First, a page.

The increasing number, affordability and practicality of apps, such as iBooks Author, is beginning to drive the choice of hardware devices for both schools and mainstream users, says Gail Palumbo, lead faculty and area chair for curriculum, instruction and teacher leadership for the University of Phoenix. “People are demanding more powerful apps that no longer work on older computers or even many newer ones,” she says.
Children’s Technology Review editor and founder, Warren Buckleitner, says that the sheer speed at which education apps are being created is a huge selling factor for devices that use multitouch technology. In his first 20 years of reviewing products, Buckleitner covered 12,000 products, but in the last four years, more than 17,000 new learning applications have become available in iTunes alone, not including video games.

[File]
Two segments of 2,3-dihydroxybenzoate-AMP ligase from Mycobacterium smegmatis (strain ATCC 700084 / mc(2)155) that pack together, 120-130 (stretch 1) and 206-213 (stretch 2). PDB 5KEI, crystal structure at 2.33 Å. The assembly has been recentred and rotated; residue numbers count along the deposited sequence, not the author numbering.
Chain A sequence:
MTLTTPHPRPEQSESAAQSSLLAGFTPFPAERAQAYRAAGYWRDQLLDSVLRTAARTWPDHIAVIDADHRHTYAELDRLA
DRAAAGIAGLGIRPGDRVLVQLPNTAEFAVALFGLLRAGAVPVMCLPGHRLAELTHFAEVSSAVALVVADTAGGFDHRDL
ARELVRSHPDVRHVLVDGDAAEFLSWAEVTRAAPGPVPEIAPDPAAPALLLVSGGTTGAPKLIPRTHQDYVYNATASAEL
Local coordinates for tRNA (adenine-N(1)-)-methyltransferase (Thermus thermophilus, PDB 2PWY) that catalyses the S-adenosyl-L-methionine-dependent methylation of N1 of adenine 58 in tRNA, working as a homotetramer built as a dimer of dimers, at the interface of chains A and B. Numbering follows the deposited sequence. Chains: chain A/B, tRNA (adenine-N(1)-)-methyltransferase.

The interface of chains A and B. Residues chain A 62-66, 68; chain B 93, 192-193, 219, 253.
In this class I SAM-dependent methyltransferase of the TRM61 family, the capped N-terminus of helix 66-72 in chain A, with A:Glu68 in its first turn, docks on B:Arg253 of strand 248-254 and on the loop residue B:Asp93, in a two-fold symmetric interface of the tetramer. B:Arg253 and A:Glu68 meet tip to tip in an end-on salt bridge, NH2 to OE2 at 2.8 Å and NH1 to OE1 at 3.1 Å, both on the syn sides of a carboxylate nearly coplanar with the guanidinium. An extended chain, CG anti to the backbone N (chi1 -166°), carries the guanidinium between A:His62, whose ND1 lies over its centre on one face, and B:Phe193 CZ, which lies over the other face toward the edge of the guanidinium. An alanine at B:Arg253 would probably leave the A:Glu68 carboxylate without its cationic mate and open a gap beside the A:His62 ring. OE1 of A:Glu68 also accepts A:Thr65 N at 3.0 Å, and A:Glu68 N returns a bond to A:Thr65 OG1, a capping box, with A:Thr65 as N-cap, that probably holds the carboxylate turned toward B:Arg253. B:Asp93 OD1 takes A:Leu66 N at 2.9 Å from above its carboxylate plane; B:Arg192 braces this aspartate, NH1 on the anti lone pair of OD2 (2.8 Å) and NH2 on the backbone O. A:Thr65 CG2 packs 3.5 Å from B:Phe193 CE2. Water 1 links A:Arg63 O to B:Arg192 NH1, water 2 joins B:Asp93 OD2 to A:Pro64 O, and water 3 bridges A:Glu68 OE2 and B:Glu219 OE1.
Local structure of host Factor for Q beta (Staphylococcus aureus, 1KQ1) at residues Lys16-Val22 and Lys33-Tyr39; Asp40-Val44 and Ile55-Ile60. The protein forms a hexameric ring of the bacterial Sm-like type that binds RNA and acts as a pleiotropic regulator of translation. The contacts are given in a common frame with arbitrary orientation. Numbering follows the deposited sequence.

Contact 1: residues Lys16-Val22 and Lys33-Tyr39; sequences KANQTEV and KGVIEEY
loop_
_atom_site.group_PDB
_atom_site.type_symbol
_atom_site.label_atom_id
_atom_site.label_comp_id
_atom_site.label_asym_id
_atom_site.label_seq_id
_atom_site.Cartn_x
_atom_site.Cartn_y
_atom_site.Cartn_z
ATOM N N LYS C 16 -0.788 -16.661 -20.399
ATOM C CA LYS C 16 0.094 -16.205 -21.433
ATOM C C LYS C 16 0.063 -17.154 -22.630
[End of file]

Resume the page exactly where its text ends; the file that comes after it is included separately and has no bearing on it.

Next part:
Cameron Evans, education chief information officer for Microsoft, agrees that the needs of schools should be the first consideration. “Learning has to occur first and the device will follow,” he says. “A decade ago, we thought Palm Pilots and PCs were the future, and now we’re on to cheaper technologies, such as tablets. The bottom line: It should be about whatever technology enriches and enhances the work of the teacher.”